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Louisiana's Code Noir (1724)

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To regulate relations between slaves and colonists, the Louisiana Code noir,or slave code, based largely on that compiled in 1685 for the French Caribbeancolonies, was introduced in 1724 and remained in force until the United Statestook possession of Louisiana in 1803. The Code’s 54 articles regulated thestatus of slaves and free blacks, as well as relations between masters andslaves. The entire body of laws appears below.


I. Decrees the expulsion of Jews from the colony.

II. Makes it imperative on masters to impart religious instruction to theirslaves.

III. Permits the exercise of the Roman Catholic creed only. Every other modeof worship is prohibited.

IV. Negroes placed under the direction or supervision of any other personthan a Catholic, are liable to confiscation.

V. Sundays and holidays are to be strictly observed. All negroes found atwork on these days are to be confiscated.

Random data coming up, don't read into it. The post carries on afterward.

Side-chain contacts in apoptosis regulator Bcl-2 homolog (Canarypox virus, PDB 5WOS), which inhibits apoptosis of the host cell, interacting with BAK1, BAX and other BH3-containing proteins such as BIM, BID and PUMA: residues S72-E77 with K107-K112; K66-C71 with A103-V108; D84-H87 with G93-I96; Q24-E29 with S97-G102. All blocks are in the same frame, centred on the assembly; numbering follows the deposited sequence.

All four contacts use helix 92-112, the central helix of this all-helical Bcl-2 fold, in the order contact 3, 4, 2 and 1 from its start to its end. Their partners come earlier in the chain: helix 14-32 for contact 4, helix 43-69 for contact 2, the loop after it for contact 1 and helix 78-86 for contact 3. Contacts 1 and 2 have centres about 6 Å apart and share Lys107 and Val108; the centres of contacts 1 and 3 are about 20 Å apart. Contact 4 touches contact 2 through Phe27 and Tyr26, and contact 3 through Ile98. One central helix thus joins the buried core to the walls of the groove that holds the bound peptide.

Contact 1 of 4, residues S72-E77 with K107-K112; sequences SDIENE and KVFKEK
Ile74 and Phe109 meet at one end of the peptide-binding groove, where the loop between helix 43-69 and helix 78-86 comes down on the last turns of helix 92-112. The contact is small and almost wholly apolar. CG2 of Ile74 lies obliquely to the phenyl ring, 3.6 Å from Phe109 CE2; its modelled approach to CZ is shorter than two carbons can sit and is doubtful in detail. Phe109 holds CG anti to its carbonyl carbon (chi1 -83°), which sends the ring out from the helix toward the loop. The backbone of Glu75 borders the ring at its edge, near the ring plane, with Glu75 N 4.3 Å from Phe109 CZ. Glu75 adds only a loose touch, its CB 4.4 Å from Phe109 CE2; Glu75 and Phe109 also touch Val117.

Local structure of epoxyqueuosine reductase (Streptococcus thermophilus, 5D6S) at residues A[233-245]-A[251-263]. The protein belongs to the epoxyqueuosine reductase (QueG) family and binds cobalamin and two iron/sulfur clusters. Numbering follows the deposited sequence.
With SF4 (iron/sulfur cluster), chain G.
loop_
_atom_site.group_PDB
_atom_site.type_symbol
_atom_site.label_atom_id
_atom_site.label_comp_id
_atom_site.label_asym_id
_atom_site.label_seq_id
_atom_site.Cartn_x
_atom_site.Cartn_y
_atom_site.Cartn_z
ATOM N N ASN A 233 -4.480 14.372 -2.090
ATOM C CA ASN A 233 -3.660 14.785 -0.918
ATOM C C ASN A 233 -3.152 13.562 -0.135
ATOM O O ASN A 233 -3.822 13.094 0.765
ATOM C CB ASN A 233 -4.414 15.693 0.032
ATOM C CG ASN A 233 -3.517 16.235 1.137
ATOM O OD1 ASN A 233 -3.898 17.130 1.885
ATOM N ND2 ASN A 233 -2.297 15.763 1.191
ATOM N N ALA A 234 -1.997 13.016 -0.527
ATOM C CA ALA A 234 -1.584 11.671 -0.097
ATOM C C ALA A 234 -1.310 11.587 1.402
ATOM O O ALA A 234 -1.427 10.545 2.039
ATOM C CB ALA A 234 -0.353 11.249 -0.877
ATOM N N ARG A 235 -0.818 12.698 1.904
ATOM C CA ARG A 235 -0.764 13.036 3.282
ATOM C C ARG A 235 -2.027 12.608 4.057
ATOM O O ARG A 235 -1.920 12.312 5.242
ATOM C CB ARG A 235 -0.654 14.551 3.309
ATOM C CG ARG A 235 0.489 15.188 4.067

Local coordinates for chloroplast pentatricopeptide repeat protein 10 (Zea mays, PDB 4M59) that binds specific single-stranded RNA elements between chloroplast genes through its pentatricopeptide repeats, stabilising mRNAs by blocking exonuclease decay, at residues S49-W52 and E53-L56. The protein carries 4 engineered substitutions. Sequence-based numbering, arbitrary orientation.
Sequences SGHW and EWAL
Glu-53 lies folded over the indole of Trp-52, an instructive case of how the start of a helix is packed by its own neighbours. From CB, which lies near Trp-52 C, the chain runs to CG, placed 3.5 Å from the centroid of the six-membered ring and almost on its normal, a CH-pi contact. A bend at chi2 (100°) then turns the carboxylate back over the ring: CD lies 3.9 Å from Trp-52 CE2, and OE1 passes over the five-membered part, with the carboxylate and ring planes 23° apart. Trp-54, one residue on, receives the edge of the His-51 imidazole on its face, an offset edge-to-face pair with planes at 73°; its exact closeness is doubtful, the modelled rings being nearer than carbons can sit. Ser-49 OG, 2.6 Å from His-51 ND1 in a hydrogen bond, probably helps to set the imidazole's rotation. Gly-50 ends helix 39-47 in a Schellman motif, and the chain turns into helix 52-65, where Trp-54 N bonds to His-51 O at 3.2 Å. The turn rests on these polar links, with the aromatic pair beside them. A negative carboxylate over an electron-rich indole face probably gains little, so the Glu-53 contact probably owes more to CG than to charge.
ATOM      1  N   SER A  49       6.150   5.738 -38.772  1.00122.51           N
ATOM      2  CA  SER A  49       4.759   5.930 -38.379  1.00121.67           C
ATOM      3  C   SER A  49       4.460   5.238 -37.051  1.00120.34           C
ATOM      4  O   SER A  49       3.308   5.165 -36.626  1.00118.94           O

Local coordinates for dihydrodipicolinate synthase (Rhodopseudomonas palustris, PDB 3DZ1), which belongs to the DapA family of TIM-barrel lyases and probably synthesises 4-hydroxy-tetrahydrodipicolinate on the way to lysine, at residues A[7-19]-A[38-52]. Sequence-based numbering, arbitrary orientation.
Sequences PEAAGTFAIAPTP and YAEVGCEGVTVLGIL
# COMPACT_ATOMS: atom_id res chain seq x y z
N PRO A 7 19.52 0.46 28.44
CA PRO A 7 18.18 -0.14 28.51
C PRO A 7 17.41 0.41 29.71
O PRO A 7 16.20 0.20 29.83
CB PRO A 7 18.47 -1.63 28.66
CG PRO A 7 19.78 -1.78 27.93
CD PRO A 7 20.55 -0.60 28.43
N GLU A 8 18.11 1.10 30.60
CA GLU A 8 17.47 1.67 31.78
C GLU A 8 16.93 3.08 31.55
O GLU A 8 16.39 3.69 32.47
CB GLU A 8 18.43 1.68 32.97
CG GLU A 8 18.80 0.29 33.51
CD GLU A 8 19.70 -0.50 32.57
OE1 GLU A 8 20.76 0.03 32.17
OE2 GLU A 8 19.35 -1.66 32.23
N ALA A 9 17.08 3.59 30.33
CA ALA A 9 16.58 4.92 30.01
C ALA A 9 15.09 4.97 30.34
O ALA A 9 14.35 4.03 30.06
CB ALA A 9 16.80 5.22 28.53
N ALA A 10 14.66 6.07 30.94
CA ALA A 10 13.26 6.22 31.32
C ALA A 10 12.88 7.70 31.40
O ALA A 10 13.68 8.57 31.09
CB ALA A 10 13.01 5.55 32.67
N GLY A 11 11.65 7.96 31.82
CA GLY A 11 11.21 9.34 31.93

VI. We forbid our white subjects, of both sexes, to marry with the blacks,under the penalty of being fined and subjected to some other arbitrarypunishment. We forbid all curates, priests, or missionaries of our secular orregular clergy, and even our chaplains in our navy to sanction such marriages.We also forbid all our white subjects, and even the manumitted or free-bornblacks, to live in a state of concubinage with blacks. Should there be anyissue from this kind of intercourse, it is our will that the person sooffending, and the master of the slave, should pay each a fine of three hundredlivres. Should said issue be the result of the concubinage of the master withhis slave, said master shall not only pay the fine, but be deprived of theslave and of the children, who shall be adjudged to the hospital of the locality,and said slaves shall be forever incapable of being set free. But should thisillicit intercourse have existed between a free black and his slave, when saidfree black had no legitimate wife, and should said black marry said slaveaccording to the forms prescribed by the church,